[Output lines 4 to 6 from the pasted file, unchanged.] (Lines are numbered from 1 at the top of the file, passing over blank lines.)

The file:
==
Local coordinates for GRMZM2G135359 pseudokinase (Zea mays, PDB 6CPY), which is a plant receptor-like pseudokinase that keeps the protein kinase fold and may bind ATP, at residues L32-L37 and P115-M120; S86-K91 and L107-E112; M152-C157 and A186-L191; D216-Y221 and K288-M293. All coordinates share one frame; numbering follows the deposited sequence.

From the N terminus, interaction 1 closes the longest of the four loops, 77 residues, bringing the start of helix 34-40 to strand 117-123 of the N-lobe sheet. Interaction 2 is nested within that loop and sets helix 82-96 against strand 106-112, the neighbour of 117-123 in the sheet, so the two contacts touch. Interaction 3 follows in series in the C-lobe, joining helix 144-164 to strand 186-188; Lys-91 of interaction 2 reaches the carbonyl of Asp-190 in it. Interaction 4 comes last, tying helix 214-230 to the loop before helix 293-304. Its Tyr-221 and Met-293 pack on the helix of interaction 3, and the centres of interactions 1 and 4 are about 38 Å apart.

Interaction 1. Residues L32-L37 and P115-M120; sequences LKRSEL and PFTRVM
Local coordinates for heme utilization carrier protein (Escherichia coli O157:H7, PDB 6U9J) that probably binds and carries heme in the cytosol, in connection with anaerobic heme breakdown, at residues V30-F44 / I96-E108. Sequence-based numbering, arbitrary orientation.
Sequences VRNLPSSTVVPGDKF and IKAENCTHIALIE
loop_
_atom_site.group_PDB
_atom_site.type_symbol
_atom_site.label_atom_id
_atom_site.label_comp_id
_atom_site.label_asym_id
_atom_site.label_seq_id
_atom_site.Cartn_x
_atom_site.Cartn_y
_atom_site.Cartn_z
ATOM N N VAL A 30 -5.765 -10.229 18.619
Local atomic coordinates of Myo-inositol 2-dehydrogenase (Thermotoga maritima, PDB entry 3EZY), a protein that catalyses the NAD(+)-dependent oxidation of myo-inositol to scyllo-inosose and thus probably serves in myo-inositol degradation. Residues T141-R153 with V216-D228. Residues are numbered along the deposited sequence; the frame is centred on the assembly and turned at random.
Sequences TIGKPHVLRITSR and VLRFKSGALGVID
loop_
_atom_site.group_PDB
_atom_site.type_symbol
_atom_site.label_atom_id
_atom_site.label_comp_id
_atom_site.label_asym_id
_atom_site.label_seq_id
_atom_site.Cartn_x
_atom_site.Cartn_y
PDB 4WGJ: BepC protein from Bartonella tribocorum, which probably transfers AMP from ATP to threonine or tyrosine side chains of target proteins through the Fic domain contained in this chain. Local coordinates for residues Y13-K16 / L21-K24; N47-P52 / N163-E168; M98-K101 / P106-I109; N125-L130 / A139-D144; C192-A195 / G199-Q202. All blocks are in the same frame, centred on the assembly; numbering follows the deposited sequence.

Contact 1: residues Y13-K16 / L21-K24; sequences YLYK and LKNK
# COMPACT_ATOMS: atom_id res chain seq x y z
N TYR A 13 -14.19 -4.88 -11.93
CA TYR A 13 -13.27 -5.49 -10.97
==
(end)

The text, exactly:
Local coordinates for heme utilization carrier protein (Escherichia coli O157:H7, PDB 6U9J) that probably binds and carries heme in the cytosol, in connection with anaerobic heme breakdown, at residues V30-F44 / I96-E108. Sequence-based numbering, arbitrary orientation.
Sequences VRNLPSSTVVPGDKF and IKAENCTHIALIE
loop_